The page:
“A single mature tree can intercept several thousands of gallons of stormwater. Plant more trees in the right places and you can mitigate the impact of storm events,” says Barton.

She points to the research of David Nowak, a forester at the U.S. Department of Agriculture’s Northern Research Station in Syracuse, N.Y., who has analyzed the role that “urban forests” play in controlling runoff and flooding, reducing the costs of stormwater management facilities, and decreasing water pollution.

An “urban forest” doesn’t necessarily mean a tree-filled area the size of Central Park. Instead, researchers like Nowak look at the overall tree coverage in a community. The average urban tree canopy in the U.S. is 23 percent. But the tree canopy in the New Castle County metro area is estimated to be just 19 percent, and the city of Wilmington’s tree canopy is 16 percent.

“Philadelphia and Wilmington have experienced water overflow situations after decent-sized rains, not just storm events like Hurricane Sandy,” says Barton, a Cooperative Extension specialist and associate professor in the Department of Plant and Soil Sciences. “The stormwater management systems in these cities were engineered many years ago and they can’t handle the water flow after a big rain – which means raw sewage and other organic material bypasses the treatment plants and go directly into streams.”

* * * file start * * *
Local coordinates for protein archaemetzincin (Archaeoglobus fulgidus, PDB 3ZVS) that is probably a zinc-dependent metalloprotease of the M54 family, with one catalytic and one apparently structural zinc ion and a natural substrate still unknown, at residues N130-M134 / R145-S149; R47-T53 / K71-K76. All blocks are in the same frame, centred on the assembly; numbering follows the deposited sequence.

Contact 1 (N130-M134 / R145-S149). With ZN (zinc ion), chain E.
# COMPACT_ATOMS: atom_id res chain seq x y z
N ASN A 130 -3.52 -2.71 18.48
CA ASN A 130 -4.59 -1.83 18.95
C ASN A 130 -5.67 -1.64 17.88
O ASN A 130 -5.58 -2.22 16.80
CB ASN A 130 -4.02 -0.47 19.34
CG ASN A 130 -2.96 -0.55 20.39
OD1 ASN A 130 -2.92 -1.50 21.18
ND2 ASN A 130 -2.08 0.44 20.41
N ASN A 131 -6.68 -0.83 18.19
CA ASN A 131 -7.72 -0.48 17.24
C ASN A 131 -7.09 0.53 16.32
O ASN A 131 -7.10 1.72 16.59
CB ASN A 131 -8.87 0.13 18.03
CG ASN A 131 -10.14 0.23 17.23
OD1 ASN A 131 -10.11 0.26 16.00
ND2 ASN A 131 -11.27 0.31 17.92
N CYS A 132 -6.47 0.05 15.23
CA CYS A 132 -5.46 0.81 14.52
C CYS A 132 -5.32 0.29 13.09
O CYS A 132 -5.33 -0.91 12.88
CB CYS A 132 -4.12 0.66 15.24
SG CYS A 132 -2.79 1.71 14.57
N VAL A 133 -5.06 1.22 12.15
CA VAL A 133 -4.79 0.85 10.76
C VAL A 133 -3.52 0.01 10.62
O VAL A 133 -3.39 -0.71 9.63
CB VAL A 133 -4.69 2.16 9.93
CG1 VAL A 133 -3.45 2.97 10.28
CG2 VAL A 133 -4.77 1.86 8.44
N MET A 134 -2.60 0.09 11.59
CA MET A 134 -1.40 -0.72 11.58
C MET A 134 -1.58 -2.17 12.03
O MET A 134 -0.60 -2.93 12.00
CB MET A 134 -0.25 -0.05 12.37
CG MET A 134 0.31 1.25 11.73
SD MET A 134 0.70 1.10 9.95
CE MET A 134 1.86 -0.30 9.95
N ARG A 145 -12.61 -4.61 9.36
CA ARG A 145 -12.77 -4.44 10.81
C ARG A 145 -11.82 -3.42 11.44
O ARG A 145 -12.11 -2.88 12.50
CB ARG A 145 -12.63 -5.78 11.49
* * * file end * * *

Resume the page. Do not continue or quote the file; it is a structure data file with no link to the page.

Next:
Fixing antiquated stormwater systems isn’t cheap. “One of Nowak’s greatest contributions may be his research into the economic benefits of trees,” says Barton. “He came up with a way to put a dollar cost on how much trees can save a community. He looks at the cost of trees and tree maintenance relative to the costs of updating aging stormwater systems.”

In Wilmington, the Delaware Center for Horticulture (DCH) has been a driving force behind stormwater mitigation efforts that include planting trees and shrubs, establishing rain gardens and installing underground holding tanks. All three of these elements were included in a stormwater project at the Trolley Square Acme that was completed in June 2011.

The 9,000-square-foot project filters, slows and absorbs rain that falls on the roof of the Acme and its 1.42 acre parking lot. Comprised of 19 shade trees, more than 2,800 shrubs and smaller perennial plants, a rain garden, and underground holding tanks, the project captures an estimated 70 percent of the site’s annual rainfall, providing relief to the city’s combined stormwater and sewer system.